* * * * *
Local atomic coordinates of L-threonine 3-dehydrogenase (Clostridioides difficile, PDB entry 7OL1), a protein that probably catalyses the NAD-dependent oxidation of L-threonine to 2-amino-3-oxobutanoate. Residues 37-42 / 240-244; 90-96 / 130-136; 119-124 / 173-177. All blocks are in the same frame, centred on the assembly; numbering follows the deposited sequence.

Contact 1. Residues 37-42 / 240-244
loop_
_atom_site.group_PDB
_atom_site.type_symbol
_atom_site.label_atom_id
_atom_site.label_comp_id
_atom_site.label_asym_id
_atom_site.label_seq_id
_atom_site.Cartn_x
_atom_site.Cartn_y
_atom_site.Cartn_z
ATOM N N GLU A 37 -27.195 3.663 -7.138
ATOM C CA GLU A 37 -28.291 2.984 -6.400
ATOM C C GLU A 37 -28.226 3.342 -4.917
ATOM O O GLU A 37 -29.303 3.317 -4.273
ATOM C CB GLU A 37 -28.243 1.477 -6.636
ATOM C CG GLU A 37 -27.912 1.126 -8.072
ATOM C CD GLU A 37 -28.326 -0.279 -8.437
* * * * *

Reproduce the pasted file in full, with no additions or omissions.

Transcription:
Local atomic coordinates of L-threonine 3-dehydrogenase (Clostridioides difficile, PDB entry 7OL1), a protein that probably catalyses the NAD-dependent oxidation of L-threonine to 2-amino-3-oxobutanoate. Residues 37-42 / 240-244; 90-96 / 130-136; 119-124 / 173-177. All blocks are in the same frame, centred on the assembly; numbering follows the deposited sequence.

Contact 1. Residues 37-42 / 240-244
loop_
_atom_site.group_PDB
_atom_site.type_symbol
_atom_site.label_atom_id
_atom_site.label_comp_id
_atom_site.label_asym_id
_atom_site.label_seq_id
_atom_site.Cartn_x
_atom_site.Cartn_y
_atom_site.Cartn_z
ATOM N N GLU A 37 -27.195 3.663 -7.138
ATOM C CA GLU A 37 -28.291 2.984 -6.400
ATOM C C GLU A 37 -28.226 3.342 -4.917
ATOM O O GLU A 37 -29.303 3.317 -4.273
ATOM C CB GLU A 37 -28.243 1.477 -6.636
ATOM C CG GLU A 37 -27.912 1.126 -8.072
ATOM C CD GLU A 37 -28.326 -0.279 -8.437